Combining chemotherapy and immune checkpoint blockade

Ana Collazo-Lorduy, Matthew D. Galsky

Research output: Contribution to journalReview articlepeer-review

4 Scopus citations


Purpose of review Immune checkpoint blockade results in durable responses in a subset of patients with advanced urologic tumors. However, the majority of patients do not respond to single agent therapy raising the hypothesis that combination regimens may extend the benefits of immune checkpoint blockade to an even broader patient population. Preclinical data support combining immunotherapy with various classes of anticancer agents including standard cytotoxic chemotherapy. Herein, we provide an overview of the preclinical and clinical efforts to combine chemotherapy with immunotherapeutic approaches focusing on immune checkpoint blockade. Recent findings Immune checkpoint blockade has achieved regulatory approval for the treatment of renal cancer and urothelial cancer. Preclinical and clinical studies have begun to explore these immunotherapeutic approaches in combination with cytotoxic chemotherapy though clinical proof-of-concept has not yet been fully established. Summary There are several arguments in favor, and against, combining immunotherapeutic approaches with standard cytotoxic chemotherapy. Ultimately, clinical trials carefully considering the particular drugs, doses, and schedules will be needed to determine if such approaches become part of our standard treatment armamentarium.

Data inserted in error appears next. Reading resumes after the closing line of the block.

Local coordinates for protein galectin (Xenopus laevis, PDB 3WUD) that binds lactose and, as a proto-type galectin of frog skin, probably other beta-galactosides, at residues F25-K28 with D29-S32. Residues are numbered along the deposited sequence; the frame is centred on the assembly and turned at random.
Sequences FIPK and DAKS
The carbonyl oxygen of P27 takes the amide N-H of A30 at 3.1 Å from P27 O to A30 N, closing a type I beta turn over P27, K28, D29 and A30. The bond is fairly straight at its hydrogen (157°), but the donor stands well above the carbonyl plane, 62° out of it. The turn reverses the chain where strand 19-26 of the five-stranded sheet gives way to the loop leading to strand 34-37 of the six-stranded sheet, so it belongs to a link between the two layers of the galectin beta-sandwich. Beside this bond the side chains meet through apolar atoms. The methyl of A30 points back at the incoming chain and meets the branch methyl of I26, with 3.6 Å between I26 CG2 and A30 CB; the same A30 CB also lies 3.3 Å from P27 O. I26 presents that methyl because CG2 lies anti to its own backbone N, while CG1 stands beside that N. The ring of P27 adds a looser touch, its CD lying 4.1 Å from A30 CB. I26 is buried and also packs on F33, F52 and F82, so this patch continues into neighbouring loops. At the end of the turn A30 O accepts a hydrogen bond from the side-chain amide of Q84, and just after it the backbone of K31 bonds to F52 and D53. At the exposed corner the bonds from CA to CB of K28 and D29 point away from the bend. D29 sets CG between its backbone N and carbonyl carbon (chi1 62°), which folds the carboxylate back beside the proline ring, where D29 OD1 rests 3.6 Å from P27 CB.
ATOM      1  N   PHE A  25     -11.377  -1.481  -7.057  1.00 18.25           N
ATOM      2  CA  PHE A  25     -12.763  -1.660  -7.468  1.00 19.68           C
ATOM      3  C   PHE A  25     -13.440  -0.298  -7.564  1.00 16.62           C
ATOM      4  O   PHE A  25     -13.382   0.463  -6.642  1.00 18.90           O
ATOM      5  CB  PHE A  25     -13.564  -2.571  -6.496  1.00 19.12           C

Original languageEnglish
Pages (from-to)508-513
Number of pages6
JournalCurrent Opinion in Urology
Issue number6
StatePublished - 1 Oct 2016


  • Chemotherapy
  • Combination
  • Immune checkpoint blockade
  • Immunotherapy


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